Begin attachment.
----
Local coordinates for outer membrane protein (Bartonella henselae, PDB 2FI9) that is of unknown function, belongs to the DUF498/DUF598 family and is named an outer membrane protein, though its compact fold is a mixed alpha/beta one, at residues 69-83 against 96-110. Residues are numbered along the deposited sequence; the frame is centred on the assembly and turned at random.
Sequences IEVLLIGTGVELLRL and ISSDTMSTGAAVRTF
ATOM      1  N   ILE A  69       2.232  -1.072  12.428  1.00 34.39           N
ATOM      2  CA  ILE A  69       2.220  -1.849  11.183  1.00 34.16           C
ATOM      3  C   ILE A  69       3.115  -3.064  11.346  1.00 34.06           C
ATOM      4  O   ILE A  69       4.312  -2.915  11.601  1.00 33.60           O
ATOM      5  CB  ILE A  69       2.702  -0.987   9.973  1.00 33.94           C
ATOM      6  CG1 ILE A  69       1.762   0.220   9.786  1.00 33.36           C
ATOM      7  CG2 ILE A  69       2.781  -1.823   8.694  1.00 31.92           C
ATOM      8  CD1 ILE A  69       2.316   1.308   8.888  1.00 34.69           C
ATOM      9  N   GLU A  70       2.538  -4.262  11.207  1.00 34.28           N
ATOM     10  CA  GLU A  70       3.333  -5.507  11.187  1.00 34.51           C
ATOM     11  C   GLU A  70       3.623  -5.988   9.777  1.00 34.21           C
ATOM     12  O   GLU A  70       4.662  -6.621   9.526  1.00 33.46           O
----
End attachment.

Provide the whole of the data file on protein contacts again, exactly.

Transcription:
Local coordinates for outer membrane protein (Bartonella henselae, PDB 2FI9) that is of unknown function, belongs to the DUF498/DUF598 family and is named an outer membrane protein, though its compact fold is a mixed alpha/beta one, at residues 69-83 against 96-110. Residues are numbered along the deposited sequence; the frame is centred on the assembly and turned at random.
Sequences IEVLLIGTGVELLRL and ISSDTMSTGAAVRTF
ATOM      1  N   ILE A  69       2.232  -1.072  12.428  1.00 34.39           N
ATOM      2  CA  ILE A  69       2.220  -1.849  11.183  1.00 34.16           C
ATOM      3  C   ILE A  69       3.115  -3.064  11.346  1.00 34.06           C
ATOM      4  O   ILE A  69       4.312  -2.915  11.601  1.00 33.60           O
ATOM      5  CB  ILE A  69       2.702  -0.987   9.973  1.00 33.94           C
ATOM      6  CG1 ILE A  69       1.762   0.220   9.786  1.00 33.36           C
ATOM      7  CG2 ILE A  69       2.781  -1.823   8.694  1.00 31.92           C
ATOM      8  CD1 ILE A  69       2.316   1.308   8.888  1.00 34.69           C
ATOM      9  N   GLU A  70       2.538  -4.262  11.207  1.00 34.28           N
ATOM     10  CA  GLU A  70       3.333  -5.507  11.187  1.00 34.51           C
ATOM     11  C   GLU A  70       3.623  -5.988   9.777  1.00 34.21           C
ATOM     12  O   GLU A  70       4.662  -6.621   9.526  1.00 33.46           O